There are roughly 30 full-range Russian animation studios currently working in industry, the largest of which are Melnitsa Studio and the Riki Production Centre, each creating over 5 hours of animation annually. The mid-sized studios are Animaccord, Aeroplane, KinoAtis and others, which create over 2 hours of animation annually.
Our days the government is presently the main source of funding for Russian animation. Animation studios are annually allocated between 800 and 900 million roubles (€20-€22 million*) from the federal budget. In 2013, these funds included around €9 million allocated for debut, short and series animation, while around €11 million were allocated for feature length animated films. Private investments make up around 35-50% of the Russian animation budget. Of the current television channels, animation is regularly funded by animation channel 2x2, which has launched several low-budget projects.
Over the last 5 years, the Russian animation budget has increased by no less than two-fold. A total of around 60 hours of new animation are produced each year. Experts have recently noted the significant jump in the quality of animation being produced as well as its marketability. Experts have noted that in 2008, less than 30% of animated films found their “place” in the theatrical release process, however, in 2013, around 70-80% of the animated movies made it to the viewer in one way or another (through festivals, theatre releases, TV or through the Internet). Meanwhile, around 30-40% of the animation being produced makes it to the wider audience (i.e., it is regularly broadcasted on television or in the theatres). Presently, the Russian family viewer is familiar with anywhere from 8 to 15 long-running Russian animation series, which includes the series The Pooshers (Melnitsa Studio), Space Dogs.Family (Kinoatis Studio), Lucky (Metronomfilm Studio), Qumi Qumi (Toonbox Studio), Flying Animals (Da Studio), Luntik (Melnitsa Studio), Masha and the Bear (Animaccord Studio), Innovators (Private Technologies Studio), Tishka the Little Locomotive (AA Studio), Kikoriki (SKA St. Petersburg), The Magic Tower (Master-Film Studio), Three Kittens (Master-Film Studio) and Fixiki (Aeroplan Studio).
What's about Russian animation distribution, licensing and theatrical releases? Between 3 and 5 Russian animated movies are released in theatres every year. Additionally, collections of short films (up to 2 per year) also make it to theatre screens almost every year (as a limited release with a small number of copies). At the same time, there has been a marked increase in the amount of revenue generated by Russian full-feature animated films, a growth of 163% (more than two-fold over 5 years). The present increases are mostly linked with the Melnitsa Studio, whose animation has won over the hearts of the national audience. A box office record in the amount of $31.5 million was set by the animated film Three Heroes on Distant Shores in 2013. The next release by Melnitsa Studio, Prince Ivan and the Gray Wolf 2 indicated a decrease in the Studio’s popularity as the film was only able to make $19 million at the box office. Animated movies made by other studios may well reach the $6 million to $7,5 million mark. These include Kikoriki. The Beginning – $9 million, Snow Queen – $8.5 million and Belka and Strelka. Space Dogs – $6 million. It is more often the case that animated films make around $1 million to $2 million at the box office, films like The New Adventures of Alenushka and Yerema – $1.6 million, Kukaracha in 3D – $2 million, Propeller Tales in 3D – $2.1 million and Koo! Kin-Dza-Dza – $0.9 million.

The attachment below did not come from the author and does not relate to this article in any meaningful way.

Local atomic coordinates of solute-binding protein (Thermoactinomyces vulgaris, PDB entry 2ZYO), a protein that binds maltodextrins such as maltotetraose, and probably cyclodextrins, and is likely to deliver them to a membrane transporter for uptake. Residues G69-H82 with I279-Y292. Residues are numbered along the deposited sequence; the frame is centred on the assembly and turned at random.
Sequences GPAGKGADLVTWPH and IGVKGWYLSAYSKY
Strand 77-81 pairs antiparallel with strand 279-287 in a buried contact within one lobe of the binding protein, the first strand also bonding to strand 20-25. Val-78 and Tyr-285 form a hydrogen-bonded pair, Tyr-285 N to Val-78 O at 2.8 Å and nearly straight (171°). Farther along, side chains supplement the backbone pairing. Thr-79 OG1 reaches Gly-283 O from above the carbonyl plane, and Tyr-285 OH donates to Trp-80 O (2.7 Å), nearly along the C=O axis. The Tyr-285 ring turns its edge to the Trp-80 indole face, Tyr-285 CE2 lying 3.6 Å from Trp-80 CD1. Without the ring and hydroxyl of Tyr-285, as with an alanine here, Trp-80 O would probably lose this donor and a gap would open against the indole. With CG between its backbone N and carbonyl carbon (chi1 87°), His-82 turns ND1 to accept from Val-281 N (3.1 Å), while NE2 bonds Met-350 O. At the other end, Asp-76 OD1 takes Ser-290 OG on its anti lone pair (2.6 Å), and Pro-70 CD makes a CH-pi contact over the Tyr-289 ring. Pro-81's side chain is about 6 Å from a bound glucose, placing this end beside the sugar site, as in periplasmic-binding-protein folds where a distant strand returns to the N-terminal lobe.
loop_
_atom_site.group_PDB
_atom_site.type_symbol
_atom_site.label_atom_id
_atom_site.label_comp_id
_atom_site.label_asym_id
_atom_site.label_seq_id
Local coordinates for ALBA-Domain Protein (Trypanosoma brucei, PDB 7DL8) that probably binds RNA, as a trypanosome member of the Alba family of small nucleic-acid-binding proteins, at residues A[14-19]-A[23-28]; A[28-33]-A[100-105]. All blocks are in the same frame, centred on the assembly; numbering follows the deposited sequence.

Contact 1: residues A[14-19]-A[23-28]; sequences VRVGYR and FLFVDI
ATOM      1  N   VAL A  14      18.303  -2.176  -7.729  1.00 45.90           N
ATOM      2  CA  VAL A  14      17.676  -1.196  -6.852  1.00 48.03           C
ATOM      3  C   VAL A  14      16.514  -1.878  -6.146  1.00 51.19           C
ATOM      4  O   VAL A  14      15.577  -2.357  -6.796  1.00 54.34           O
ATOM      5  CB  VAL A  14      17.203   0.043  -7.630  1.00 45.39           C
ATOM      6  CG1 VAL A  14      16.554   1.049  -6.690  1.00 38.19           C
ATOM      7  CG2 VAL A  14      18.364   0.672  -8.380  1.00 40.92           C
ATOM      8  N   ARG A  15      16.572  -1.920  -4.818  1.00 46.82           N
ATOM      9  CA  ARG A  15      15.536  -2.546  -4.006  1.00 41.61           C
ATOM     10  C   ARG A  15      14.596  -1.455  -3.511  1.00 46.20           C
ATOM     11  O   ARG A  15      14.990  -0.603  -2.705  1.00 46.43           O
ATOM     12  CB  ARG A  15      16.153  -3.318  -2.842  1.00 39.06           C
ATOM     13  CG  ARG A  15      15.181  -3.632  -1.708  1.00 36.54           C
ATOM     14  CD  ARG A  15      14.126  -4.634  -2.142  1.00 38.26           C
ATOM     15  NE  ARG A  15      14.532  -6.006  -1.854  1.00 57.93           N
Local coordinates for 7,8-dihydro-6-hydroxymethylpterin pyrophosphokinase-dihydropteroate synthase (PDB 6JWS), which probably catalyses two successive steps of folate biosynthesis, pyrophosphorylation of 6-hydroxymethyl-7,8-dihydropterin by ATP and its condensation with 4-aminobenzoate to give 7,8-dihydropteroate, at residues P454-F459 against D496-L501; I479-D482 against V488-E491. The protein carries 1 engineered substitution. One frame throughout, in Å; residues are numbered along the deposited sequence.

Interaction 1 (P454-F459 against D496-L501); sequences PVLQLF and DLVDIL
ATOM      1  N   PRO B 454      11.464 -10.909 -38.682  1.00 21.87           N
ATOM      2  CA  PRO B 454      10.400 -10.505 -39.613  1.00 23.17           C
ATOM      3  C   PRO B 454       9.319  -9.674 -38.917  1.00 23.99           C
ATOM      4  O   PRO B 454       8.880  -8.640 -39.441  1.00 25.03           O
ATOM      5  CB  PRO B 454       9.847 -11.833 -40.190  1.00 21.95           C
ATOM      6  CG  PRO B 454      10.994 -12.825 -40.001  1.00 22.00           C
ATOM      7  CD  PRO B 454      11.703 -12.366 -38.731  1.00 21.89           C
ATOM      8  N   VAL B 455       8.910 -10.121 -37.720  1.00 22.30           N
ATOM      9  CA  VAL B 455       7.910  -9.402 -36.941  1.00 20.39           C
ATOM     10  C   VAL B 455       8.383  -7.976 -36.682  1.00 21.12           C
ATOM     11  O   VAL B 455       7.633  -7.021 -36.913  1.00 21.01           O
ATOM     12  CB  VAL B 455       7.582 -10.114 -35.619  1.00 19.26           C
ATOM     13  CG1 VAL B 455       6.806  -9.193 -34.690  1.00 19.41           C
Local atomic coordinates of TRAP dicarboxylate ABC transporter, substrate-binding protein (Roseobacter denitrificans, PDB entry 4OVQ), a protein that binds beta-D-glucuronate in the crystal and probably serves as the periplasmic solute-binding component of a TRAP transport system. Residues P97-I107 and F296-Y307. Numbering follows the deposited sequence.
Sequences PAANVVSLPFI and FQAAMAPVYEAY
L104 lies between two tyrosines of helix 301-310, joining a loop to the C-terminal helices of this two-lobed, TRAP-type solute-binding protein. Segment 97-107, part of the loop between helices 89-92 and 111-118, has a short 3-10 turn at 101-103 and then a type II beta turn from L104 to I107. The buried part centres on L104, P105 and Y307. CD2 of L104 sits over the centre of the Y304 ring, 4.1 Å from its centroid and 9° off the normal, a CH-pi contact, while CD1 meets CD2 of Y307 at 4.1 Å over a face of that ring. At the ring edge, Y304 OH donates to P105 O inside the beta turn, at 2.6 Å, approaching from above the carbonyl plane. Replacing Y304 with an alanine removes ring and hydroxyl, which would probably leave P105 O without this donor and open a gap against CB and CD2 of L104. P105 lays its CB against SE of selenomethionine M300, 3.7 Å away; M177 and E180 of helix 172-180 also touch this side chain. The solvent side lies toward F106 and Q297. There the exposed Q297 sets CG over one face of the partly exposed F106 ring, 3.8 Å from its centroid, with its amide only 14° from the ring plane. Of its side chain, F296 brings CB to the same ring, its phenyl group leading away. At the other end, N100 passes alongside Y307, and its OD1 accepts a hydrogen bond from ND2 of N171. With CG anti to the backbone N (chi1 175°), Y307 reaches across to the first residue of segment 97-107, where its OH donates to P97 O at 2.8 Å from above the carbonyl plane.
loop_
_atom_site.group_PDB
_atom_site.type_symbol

Russian animation has also had a larger presence on television. Around 15 animation projects (mostly children’s TV series, mentioned above) are being broadcasted on Russian television today (both national and cable channels). According to various researchers, national television affords only about 13-25% of its overall animation time to national animation, which is made up mostly of soviet animation, and only 10-15% of all Russian animation shown on television is modern. Over the last 5 years, the list of modern Russian animation series and projects being broadcasted simultaneously on television has expanded significantly, from 5 in 2008 to 15 in 2013.
Between 2008 and 2011, there was a significant expansion in the range of cartoons released on DVD and other mediums meant for home viewing. However, due to the overall decline of the DVD market, this trend did not significantly affect the situation as a whole. Parallel to the sharp decline in the rental market, there is a marked growth in the amount of national animation found online as well as a growth in Internet sales. Free internet channels that broadcast national animated series have been undeniably successful. For example, the YouTube channel for Masha and the Bear (created by Animaccord Studio) had 1.2 million subscribers as of March 2014, while individual episodes from the series have gathered up to 100 million views. Another popular YouTube channel that belongs to the Luntik animated series (Melnitsa Studio) has received almost 2 billion total views. Art-house style series such as Flying Animals (Animation Studio «Da») and Lucky (Metronomfilms Studio) also do well on their free Internet channels; even though these series are not very long, over their few years on the Internet, each channel has gathered almost 1.5 million views. There is a marked positive trend in the world of Russian animation today that is linked with the improved quality of the animation as well as the effective methods of distribution.
This Survey is based on market research, theatrical release bulletins as well as professional expert opinions.
We are glad to present you the study of Russian animation industry conducted in 2013 by Universal Consulting (Movie Research company) at the commission of the Animated Film Association.